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Brandino and Friends Live at Seven Grand

Anthony Polis By

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Brandino and Friends
Seven Grand Whiskey Bar
Los Angeles, CA
May 21, 2012

When people talk about jazz venues in Los Angeles, downtown's Seven Grand Whiskey Bar doesn't usually come to mind. That's unfortunate because this popular bar has featured jazz and blues Monday through Wednesday for over a year. It's a classy yet hip spot to sip a cocktail and hear great music without the formality and tightness of a typical jazz venue. It's nice to have an affordable laid back alternative.

Which brings us to Brandino and Friends—an exciting new LA-based jazz-funk outfit. On May 21, the acclaimed bassist/producer and his new band rocked the spot off its foundation. This was their fourth show here and the best yet.

Brandino is an accomplished musician and producer who's spent 22 years as Aretha Franklin's bassist. He's contributed to numerous Grammy-winning and nominated albums including OutKast's Speakerboxxx/The Love Below, Justin Timberlake's FutureSex/LoveSounds and Mary J Blige's The Breakthrough. He's a beast, a truly versatile artist who's trained in both jazz and classical music. Brandino has serious chops, relentless energy and possesses an effortless improvisational intuition.

Supported by a diverse crew, including up-and-coming tenor saxophonist Kamasi Washington, also a member of Thundercat's band (from Flying Lotus' Brainfeeder label), Texas-born keyboardist Andy Langham and Brandino's old school homie from Compton, Ronald Bruner Sr., filling in on drums for the insanely talented Oscar Seaton.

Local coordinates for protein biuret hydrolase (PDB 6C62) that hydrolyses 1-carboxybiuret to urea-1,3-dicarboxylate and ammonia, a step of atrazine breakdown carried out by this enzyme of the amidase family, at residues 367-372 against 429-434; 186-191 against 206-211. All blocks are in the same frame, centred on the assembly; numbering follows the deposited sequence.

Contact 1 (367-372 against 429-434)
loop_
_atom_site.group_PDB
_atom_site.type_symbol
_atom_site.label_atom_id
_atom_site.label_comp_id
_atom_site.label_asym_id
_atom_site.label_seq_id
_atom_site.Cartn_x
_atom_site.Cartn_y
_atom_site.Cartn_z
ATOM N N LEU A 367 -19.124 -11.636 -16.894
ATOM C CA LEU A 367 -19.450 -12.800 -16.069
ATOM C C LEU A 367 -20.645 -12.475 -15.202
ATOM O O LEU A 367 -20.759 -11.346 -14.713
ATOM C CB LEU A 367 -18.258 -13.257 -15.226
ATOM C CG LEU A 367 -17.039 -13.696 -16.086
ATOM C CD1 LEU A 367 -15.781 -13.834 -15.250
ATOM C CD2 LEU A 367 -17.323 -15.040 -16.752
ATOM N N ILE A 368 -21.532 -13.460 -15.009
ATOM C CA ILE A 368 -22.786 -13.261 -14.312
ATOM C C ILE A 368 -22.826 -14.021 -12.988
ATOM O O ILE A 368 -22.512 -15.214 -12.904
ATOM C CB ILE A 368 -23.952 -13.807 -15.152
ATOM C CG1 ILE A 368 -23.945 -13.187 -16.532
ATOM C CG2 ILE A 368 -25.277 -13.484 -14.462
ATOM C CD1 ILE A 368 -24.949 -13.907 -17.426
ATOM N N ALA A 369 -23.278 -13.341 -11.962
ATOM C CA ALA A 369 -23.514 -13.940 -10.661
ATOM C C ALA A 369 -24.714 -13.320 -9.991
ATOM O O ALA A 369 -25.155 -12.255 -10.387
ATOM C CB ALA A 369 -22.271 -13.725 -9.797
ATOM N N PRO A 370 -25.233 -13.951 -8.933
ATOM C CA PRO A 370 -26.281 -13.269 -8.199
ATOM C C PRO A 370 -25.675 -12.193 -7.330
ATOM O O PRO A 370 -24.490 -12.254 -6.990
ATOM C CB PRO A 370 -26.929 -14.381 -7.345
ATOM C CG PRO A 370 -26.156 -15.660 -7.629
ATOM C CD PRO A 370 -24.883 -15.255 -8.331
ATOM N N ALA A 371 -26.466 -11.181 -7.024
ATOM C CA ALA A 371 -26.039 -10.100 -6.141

A sturdy foundation rooted in tradition with current attitudes and ideas makes this band unique. Taking a page from the Miles Davis playbook, Brandino understands the importance of young blood in the mix. His and Bruner's experience combined with the fresh ideas of Washington and Langham creates a technically impressive and energetic experience. Kudos for putting together a great band.

Many young people today lament the lack of soul and youthfulness in modern jazz. This ensemble defies that notion with the force of a category five hurricane (Brandino has roots in Louisiana).

Speaking of Louisiana, I'll never forget Brandino's proclamation that meeting Louis Armstrong was a life changing experience. His soul, energy and joyfulness continue the tradition of The Big Easy. The group is more gumbo than fusion: mixing different cultures, traditions and styles into a pot and then lighting a fire under it. You can't pin down their sound, except that it's raw, skillful, funky and real.

During two sets the band performed a wide selection of material, but their unique version of the Weather Report's "Birdland" stood out. This was an ideal choice for Brandino to showcase his raw energy, in which he delivered a massive solo that rattled my skull. Each member contributed a unique take on the band's tough yet dynamic version of the classic, and Brandino's thunderous solo was accentuated by various effects pedals which gave the song a futuristic feel.

The night ended with Mongo Santamaria's timeless classic, "Afro Blue." Most of us have heard this standard numerous times before but they flipped and twisted it in ways that I've never imagined. The group's funky yet relaxed rendition captured the essence of Mongo's spirit. It left your mind, body and spirit nourished after the preceding journey through hard bop, jazz-funk, fusion and everything else these guys threw into the pot. It was the perfect closing statement.

Brandino and Friends combine elements of jazz that rarely intersect these days: soul, improvisation, technical prowess and social relevancy. Give them a listen...



Photo Credit

Scott Mitchell

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